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Nicholas Vargas - University of Florida. Gainesville, FL, US

Nicholas Vargas Nicholas Vargas

Associate Professor | University of Florida

Gainesville, FL, UNITED STATES

Nicholas Vargas’ research is driven by questions about racialization and racial boundaries.


Nicholas Vargas’ research is driven by questions about racialization and racial boundaries. He is studying how different groups of Latina/os are perceived racially and how these distinct experiences of race are associated with Latina/os’ racial ideologies, attitudes regarding immigration policy, and the racial/ethnic and socioeconomic makeup of close personal networks. Vargas also is researching issues related to racial contestation, the experience whereby one’s personal racial identity does not match how they are perceived racially by others.

Areas of Expertise (7)

Racial Classification

Racial Stratification

Interpersonal Networks

Latin American Studies


Latina/o Studies

Religion and Non-Religion

Media Appearances (3)

La Casita hosts class on Latinx Studies – the first class the institute has ever held

The Independent Florida Alligator  online


It was the start of Latinx studies, said Nicholas Vargas, a UF professor who’s teaching a class on the topic in the UF Institute of Hispanic-Latino Cultures’ new space since its reopening in November. This is the first class to ever be held in the space, as of Wednesday.

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Will 2020 Census miss reality of Latino numbers, identity?

NBC News  online


University of Florida sociologist Nicholas Vargas, an expert on Latino racial identity, says that though it may not be reflective of a large shift, there are subsets of immigrants who can move between racial boundaries and are seen by others as white.

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In Puerto Rico, Trump’s paper-towel toss reveals where his empathy lies

The Washington Post  online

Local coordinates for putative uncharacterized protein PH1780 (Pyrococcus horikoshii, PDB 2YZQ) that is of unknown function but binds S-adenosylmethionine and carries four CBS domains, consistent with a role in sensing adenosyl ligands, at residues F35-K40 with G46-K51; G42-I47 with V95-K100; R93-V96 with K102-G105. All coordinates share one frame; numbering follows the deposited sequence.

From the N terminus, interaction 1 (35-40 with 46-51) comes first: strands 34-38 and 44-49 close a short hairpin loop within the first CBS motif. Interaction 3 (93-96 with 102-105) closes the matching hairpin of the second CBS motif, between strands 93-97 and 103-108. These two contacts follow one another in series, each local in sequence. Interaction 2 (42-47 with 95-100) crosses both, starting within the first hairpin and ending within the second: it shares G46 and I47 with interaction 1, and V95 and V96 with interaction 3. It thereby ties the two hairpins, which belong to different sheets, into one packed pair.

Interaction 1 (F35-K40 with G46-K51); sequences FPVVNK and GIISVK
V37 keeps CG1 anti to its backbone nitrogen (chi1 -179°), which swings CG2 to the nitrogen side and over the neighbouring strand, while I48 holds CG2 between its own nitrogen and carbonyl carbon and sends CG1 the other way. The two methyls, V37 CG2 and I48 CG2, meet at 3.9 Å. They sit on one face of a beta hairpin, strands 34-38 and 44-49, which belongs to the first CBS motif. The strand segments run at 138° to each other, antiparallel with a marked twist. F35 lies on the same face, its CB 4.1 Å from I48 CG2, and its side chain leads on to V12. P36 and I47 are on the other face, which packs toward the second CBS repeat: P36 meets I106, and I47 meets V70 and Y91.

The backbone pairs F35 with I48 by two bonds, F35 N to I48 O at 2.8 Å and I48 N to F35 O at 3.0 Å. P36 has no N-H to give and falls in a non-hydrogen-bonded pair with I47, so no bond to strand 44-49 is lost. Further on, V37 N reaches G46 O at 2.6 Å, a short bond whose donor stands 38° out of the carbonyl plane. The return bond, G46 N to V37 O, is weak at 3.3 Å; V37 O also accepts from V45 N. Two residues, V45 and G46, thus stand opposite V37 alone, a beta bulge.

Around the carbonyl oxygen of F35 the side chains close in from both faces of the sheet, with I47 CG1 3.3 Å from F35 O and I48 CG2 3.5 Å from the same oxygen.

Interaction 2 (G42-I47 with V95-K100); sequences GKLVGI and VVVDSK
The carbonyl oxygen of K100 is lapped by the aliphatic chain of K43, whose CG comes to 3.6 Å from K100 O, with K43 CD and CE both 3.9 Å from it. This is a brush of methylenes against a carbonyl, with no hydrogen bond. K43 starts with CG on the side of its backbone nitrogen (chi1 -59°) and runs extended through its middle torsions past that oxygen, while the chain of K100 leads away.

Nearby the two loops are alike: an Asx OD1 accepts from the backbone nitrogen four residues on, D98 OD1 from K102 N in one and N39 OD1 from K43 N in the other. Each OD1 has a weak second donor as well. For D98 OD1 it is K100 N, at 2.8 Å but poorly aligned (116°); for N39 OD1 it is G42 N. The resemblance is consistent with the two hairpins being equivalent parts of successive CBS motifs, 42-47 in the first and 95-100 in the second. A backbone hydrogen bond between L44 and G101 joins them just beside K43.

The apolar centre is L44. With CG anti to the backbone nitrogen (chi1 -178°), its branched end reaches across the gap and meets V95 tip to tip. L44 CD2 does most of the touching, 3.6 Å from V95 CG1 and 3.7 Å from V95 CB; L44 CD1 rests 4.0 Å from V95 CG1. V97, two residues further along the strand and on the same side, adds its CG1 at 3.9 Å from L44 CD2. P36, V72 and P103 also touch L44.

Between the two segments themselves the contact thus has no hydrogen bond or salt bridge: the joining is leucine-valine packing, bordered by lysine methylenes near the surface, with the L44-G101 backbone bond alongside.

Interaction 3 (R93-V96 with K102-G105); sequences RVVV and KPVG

Nicholas Vargas, an assistant professor of sociology at the University of Florida, noted that Trump doesn’t approach everyone in such a state of callous disconnect. In August, Trump said there were “very fine people” among the white supremacists at a rally in Charlottesville that left a counterprotester dead. Soon after, he pardoned former Arizona sheriff Joe Arpaio, formally expressing concern for a man known for racially profiling Latinos and housing jail inmates outdoors in tents.

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Articles (4)

Who Identifies as “Latinx”? The Generational Politics of Ethnoracial Labels

Social Forces

G Cristina Mora, et al.


Over the past 5 years, the “Latinx” label has become increasingly popular within academia, politics, and social media. Yet, little is known about who has adopted the term at this relatively early stage and how it might be interpreted. Drawing on a unique data set of US-born Californians, as well as Latina/o/x Studies insight, this paper provides the first academic survey results on “Latinx” identification.

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Latinx faculty representation and resource allocation at Hispanic Serving Institutions

Race Ethnicity and Education

Nicholas Vargas, et al.


Early advocates for Hispanic-Serving Institutions argued that HSIs should require ‘significant Hispanic staffing patterns at the faculty … level’ and ‘serious commitment to the needs of Hispanic learners.’ We examine whether HSIs, nearly 40 years later, have addressed these calls by detailing rates of Latinx faculty representation and exploring how HSIs incorporate faculty in federally funded HSI initiatives.

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Threatening Places or Diverse Spaces: Divergent Constructions of Florida Puerto Ricans across Twitter and Newspaper Articles

Sociological Inquiry

Stephanie A. Dhuman Giron and Nicolas Vargas


This study examines constructions of Puerto Ricans across two different media forms: newspaper articles and Twitter. We use Poinciana, Florida, a Central Florida Puerto Rican enclave, as a means to examine these constructions. Because of the high concentration of Puerto Rican residents and unprecedented migration to the area, Poinciana is an ideal community to examine media constructions of a migrant group.

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Racing to Serve or Race-ing for Money? Hispanic-serving Institutions and the Colorblind Allocation of Racialized Federal Funding

Sociology of Race and Ethnicity

Nicholas Vargas and Julio Villa-Palomino


It is often presumed that minority-serving institutions (MSIs)—colleges and universities with the mission or capacity to serve underrepresented students—operate with a mission to alleviate broad inequalities by race. Yet the degree to which this remains true for Hispanic-serving institutions (HSIs), the fastest growing subset of MSIs, is contested and unexplored systematically.

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An Oral History with Nicholas Vargas March 12, 2021


Languages (1)

  • English

Affiliations (4)

  • American Sociological Association : Member
  • Southern Sociological Society : Member
  • Latina/o Studies Association : Member
  • Latin American Studies Association : Member